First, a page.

We supply and maintain plants for all types of business, including large multinationals, small businesses, restaurants, bars, health clubs, car showrooms and shopping centres as well as offering event and function hire services.
Below are some examples of our work. For more information or if you have any questions please call 01749 870465 or email: firstname.lastname@example.org
- Case Study 1
- Case Study 2
- Case Study 3
We have recently been working with King Sturge and their clients Crest Nicholson, on the maintenance and development of their site's green features. Green features are not just the pretty trees planted around the development! If you take the time to cast your eyes towards the heavens then you may notice a feature unique to the Bristol landscape.
The Green Veil wall is an ingenious method of screening the site's car park facility from neighboring residential views. However, this is just one of many benefits that green walls, or vertical gardens, bring to our urban environments.
Green walls can go a long way in helping to reduce the urban heat island effect. Heat Islands are a phenomenon caused by the centralised heat produced by our cities through vehicle exhaust fumes, air conditioners, and massive quantities of heat-absorbing asphalt and concrete. Green Walls can help reduce this effect. When moisture evaporates from greenery, there is a significant amount of heat consumed in the evaporation process.
Indirectly, green walls reduce A/C requirements in buildings, reducing energy consumption and heat production. Sounds good. It gets a little better! The harbourside development combines green wall technology with two intensive green roof schemes. The grass and sedum roofs may not been seen by the public but certainly add to the development’s green credentials. Green roofs help with the heat island effect as well as reducing the amount of rain water run off.
The green wall/roof scheme is vital in aiding habitat restoration, providing a place for birds to feed, rest, breed and raise offspring - the ivy on the green wall providing a great source of nutrients for birds, bees and other insects.
Ashville Centre Melksham
In 2005 the Ashville Group acquired a site of 8.3 acres in Melksham, Wiltshire which included an area where the great crested newt was established. At first sight, great crested newts are not the most prepossessing of animals, having black, warty skin and rather resembling the Creature from the Black Lagoon.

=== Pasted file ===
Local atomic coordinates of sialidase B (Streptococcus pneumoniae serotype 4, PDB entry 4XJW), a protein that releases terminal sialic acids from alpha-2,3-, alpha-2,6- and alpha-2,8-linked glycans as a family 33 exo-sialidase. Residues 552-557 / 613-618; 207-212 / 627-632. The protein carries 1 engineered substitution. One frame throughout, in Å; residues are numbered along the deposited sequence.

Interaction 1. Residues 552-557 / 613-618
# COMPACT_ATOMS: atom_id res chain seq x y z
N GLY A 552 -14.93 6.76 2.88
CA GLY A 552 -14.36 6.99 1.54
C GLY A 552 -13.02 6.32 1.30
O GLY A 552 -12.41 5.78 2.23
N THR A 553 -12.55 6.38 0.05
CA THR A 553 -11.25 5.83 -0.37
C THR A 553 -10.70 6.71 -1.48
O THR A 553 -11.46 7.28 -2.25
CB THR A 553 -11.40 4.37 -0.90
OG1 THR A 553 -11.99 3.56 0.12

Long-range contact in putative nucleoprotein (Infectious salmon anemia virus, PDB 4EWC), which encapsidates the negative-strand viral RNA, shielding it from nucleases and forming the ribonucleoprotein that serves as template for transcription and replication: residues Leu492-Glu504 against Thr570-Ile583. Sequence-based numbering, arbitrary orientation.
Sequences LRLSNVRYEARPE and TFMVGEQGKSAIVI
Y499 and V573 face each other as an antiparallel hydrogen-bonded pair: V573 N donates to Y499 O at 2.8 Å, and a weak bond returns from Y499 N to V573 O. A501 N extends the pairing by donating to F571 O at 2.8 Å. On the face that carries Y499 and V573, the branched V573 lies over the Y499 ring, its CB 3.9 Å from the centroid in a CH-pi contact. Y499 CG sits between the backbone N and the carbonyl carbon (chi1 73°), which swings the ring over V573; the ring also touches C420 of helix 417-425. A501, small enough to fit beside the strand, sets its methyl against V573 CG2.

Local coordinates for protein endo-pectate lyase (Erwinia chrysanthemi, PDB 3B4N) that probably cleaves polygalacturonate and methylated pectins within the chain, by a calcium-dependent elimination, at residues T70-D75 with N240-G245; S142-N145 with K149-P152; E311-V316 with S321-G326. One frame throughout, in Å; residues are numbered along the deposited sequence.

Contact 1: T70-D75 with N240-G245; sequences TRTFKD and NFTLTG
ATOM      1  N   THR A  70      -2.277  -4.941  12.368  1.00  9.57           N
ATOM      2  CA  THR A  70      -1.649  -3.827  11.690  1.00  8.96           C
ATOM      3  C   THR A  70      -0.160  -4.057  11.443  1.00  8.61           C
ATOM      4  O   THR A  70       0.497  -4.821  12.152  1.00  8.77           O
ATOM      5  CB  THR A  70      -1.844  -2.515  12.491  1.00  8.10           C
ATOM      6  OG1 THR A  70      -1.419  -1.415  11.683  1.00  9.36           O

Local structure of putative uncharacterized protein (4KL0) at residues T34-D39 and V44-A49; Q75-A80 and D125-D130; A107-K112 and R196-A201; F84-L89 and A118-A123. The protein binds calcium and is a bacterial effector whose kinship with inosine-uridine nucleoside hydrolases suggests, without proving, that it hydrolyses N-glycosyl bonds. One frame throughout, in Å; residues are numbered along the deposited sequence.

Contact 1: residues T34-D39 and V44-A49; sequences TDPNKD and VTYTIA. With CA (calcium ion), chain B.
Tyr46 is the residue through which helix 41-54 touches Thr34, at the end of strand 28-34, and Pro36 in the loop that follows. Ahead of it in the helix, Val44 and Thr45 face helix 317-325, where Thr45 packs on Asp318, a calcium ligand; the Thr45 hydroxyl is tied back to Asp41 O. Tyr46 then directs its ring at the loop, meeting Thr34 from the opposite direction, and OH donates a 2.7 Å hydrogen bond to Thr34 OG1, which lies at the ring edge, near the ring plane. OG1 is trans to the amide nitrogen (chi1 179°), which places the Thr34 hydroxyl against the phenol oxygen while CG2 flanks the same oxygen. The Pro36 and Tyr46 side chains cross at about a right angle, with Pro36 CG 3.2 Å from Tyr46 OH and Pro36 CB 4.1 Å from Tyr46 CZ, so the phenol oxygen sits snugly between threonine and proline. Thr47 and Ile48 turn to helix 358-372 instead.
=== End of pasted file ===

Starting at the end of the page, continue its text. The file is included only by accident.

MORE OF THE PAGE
This may be unkind, but look at the photo! However, as with many other of our native species, the great crested newt is gradually declining in numbers, largely due to the loss of suitable habitat, and it is protected under the Wildlife and Countryside Act 1981 and the Habitat Regulations Act 1994. The Ashville Group therefore employed specialist consultants to advise on the best methods of conserving a habitat suitable for the species whilst the development went ahead. A newt barrier was erected around the habitat and considerable time and expense was involved in ensuring that all the newts were contained within it.
We were then approached by the Ashville Group to maintain both the area within and surrounding the newt barrier in a manner which would be sensitive to the specific environmental issues involved. As newts have permeable skin, they are at risk from any chemicals they encounter which immediately and obviously prevented the use of any herbicides or pesticides in case of wind drift or seepage into the water.
It was also appropriate to consider the possibility of one (or more) of the little beasties escaping their safe harbour, despite what should be an insurmountable obstacle to this. Fortunately, great crested newts are, for the most part, nocturnal and the chances of encountering one, in the course of routine landscape maintenance work during the day, is minimal.
Within the sanctuary area itself, we recommended that the sward height should be kept to a nominal height of 15cm, and that grass cutting should only be carried out using hand cutting tools and during periods of hot dry weather, preferably in June or July when the newts tend to seek shelter in cooler and damper habitats.
So far, we have not encountered one but at least we are reasonably certain that we have not contributed to a reduction in their numbers!
A slick installation of “Curvy” containers with a range of specimen plants for Manor Cleaning and CBRE in the reception area of the Castle Mead office suites, located next to the new Cabbott circus development in Bristol’s old Broadmead shopping district.
The clients wanted a scheme that would compliment the refurbishment of the reception area. Black and silver “Curvy” containers were chosen to fit in with the sleek monochrome marble décor while the curved containers generated a little wow factor!